Seven years after California started pumping billions of dollars into schools with the neediest students — an attempt to narrow a chronic academic achievement gap — a new state audit has found that the state’s landmark school funding law isn’t adequately ensuring that targeted money is actually going to the disadvantaged students it’s supposed to help.
The Local Control Funding Formula, or LCFF as it is known, simplified the way the state pays for schools, directing extra money to districts with high proportions of low-income students, foster kids and English learners and pushing many spending decisions to the local level. But it has been criticized by some legislators, advocates and researchers for not including consistent and clear spending transparency.
Legislators and advocates have long debated requiring districts to track spending, but Gov. Jerry Brown and some education leaders resisted, asking for more time to let districts settle into the new system.
The state audit points to a likely effort next year, under a new governor, to tweak to the landmark legislation. As the funding formula enters its seventh year, state test scores have been slow in elevating disadvantaged students’ performance more into parity with their wealthier peers, which was one of the formula’s key goals.
And lawmakers are concerned that some school districts may be using money intended to help high-need students to instead pay for salaries, pensions and other across-the-board services.
In a letter to Gov. Gavin Newsom, State Auditor Elaine Howle wrote that her team “had difficulty determining the extent to which the districts used those funds to increase or improve services for intended student groups.”
Auditors also found that the state’s implementation of the new funding formula meant that the three districts singled out for a spot check — Oakland, Clovis and San Diego — identified $320 million intended for disadvantaged students as money that could be used for basic district expenses.
Those errors, according to state auditors’ calculations, imply that billions of targeted dollars might have been identified by districts statewide as “base” funds.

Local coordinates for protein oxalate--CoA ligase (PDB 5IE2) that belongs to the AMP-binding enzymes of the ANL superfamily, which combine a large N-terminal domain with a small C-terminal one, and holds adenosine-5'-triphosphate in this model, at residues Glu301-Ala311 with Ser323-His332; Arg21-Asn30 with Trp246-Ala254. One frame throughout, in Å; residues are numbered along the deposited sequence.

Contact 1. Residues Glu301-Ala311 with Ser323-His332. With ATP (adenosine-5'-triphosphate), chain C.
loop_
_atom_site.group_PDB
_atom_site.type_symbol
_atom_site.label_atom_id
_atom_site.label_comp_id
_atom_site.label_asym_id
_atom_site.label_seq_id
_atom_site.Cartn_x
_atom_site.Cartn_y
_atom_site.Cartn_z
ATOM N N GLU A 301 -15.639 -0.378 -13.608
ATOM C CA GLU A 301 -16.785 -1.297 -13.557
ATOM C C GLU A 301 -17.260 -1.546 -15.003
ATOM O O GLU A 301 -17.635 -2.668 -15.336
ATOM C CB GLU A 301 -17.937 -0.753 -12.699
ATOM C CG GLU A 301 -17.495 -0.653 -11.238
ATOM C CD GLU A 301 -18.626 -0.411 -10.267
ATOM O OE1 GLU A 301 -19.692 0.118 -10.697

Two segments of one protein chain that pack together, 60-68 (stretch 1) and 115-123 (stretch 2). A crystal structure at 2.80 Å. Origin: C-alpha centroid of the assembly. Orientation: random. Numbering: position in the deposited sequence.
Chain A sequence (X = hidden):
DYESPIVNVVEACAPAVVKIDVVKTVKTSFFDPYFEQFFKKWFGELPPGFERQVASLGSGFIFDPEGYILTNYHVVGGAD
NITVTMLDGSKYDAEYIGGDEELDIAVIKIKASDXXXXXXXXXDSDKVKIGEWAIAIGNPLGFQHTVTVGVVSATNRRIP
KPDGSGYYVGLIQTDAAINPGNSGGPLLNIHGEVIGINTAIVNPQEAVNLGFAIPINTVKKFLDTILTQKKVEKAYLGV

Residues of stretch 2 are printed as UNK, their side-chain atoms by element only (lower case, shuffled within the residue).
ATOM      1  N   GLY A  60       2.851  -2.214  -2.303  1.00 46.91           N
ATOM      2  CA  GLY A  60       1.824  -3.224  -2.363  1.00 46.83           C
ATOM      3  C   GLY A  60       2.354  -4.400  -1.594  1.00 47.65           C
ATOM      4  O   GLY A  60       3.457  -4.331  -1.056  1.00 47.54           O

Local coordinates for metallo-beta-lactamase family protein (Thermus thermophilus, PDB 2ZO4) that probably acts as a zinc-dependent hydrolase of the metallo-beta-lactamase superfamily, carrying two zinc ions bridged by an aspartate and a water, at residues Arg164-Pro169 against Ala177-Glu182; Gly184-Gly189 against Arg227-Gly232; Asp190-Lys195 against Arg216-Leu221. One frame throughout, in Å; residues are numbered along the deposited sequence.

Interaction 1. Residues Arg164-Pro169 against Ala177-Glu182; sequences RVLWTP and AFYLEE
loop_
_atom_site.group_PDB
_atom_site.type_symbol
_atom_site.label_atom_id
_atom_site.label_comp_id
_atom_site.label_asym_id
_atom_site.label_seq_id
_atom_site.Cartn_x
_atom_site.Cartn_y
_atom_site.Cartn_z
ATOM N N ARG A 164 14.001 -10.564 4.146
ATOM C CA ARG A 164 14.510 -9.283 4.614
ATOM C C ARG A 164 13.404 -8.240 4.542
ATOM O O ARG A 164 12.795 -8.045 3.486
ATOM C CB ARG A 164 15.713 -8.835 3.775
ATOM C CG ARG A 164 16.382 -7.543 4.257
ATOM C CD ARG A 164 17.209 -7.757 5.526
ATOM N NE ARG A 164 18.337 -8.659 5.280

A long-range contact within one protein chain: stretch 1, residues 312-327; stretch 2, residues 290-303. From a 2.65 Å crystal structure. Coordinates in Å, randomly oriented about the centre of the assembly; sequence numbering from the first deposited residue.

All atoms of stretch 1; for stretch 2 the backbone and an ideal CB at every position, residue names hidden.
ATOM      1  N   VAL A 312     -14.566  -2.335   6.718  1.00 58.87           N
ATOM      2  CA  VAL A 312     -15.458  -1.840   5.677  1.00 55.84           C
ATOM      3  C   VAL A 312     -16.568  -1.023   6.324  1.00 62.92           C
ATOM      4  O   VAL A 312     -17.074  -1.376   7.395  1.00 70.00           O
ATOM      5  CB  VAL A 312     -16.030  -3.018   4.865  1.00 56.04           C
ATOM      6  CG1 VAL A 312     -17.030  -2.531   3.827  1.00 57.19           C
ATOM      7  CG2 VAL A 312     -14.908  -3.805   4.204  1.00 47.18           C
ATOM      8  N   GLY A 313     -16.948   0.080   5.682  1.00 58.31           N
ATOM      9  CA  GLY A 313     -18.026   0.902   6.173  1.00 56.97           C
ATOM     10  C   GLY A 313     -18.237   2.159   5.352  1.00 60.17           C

“We are concerned that the state does not explicitly require districts to spend their supplemental and concentration funds on the intended student groups or to track how they spend those funds,” Howle wrote. The current rules, she added, don’t yield enough information to determine whether the money is being spent as intended and whether system is working effectively.
Legislators, school officials and advocates generally view the Local Control Funding Formula as a clear improvement to California’s previous and more restrictive school funding system because it removed burdensome spending requirements for local districts. Supporters of the funding law say it has resulted in better outcomes for students, pointing to studies that link the funding formula to rising graduation rates.
But virtually since the outset, the new law has drawn criticism from some legislators and advocates who’ve argued several points included in the audit’s findings. Among them: that too many districts are too technical or too vague in documenting how they’re spending under the state’s funding formula, which distributed $55 billion to school districts in 2018-19.
Under the current system, the state distributes money to districts through three separate buckets: “base” funds that all districts receive based on student attendance, and additional “concentration” and “supplemental” funds that districts receive based on their proportion of students who are low-income, English learners or foster youth.
The law intended for districts to steer those extra concentration and supplemental funds toward funding programs and services specifically aimed at those high-need students. But the gradual statewide improvement in standardized test scores hasn’t impressed critics. Nor has the scant progress in closing the achievement gap between black, Hispanic and poor students and their white, Asian and wealthier peers.